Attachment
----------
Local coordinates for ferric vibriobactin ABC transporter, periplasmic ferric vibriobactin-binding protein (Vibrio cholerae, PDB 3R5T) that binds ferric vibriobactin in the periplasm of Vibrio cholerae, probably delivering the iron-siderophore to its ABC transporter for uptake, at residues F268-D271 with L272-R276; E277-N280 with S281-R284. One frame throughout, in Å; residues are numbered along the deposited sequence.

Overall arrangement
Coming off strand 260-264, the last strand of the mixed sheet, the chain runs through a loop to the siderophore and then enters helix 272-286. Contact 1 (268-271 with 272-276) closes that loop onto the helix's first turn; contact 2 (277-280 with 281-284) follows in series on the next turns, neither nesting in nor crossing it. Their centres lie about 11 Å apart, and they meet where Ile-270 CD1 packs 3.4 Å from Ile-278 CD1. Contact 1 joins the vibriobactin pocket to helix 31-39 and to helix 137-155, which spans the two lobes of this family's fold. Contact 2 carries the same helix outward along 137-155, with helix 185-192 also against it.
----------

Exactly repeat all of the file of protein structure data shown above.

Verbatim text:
Local coordinates for ferric vibriobactin ABC transporter, periplasmic ferric vibriobactin-binding protein (Vibrio cholerae, PDB 3R5T) that binds ferric vibriobactin in the periplasm of Vibrio cholerae, probably delivering the iron-siderophore to its ABC transporter for uptake, at residues F268-D271 with L272-R276; E277-N280 with S281-R284. One frame throughout, in Å; residues are numbered along the deposited sequence.

Overall arrangement
Coming off strand 260-264, the last strand of the mixed sheet, the chain runs through a loop to the siderophore and then enters helix 272-286. Contact 1 (268-271 with 272-276) closes that loop onto the helix's first turn; contact 2 (277-280 with 281-284) follows in series on the next turns, neither nesting in nor crossing it. Their centres lie about 11 Å apart, and they meet where Ile-270 CD1 packs 3.4 Å from Ile-278 CD1. Contact 1 joins the vibriobactin pocket to helix 31-39 and to helix 137-155, which spans the two lobes of this family's fold. Contact 2 carries the same helix outward along 137-155, with helix 185-192 also against it.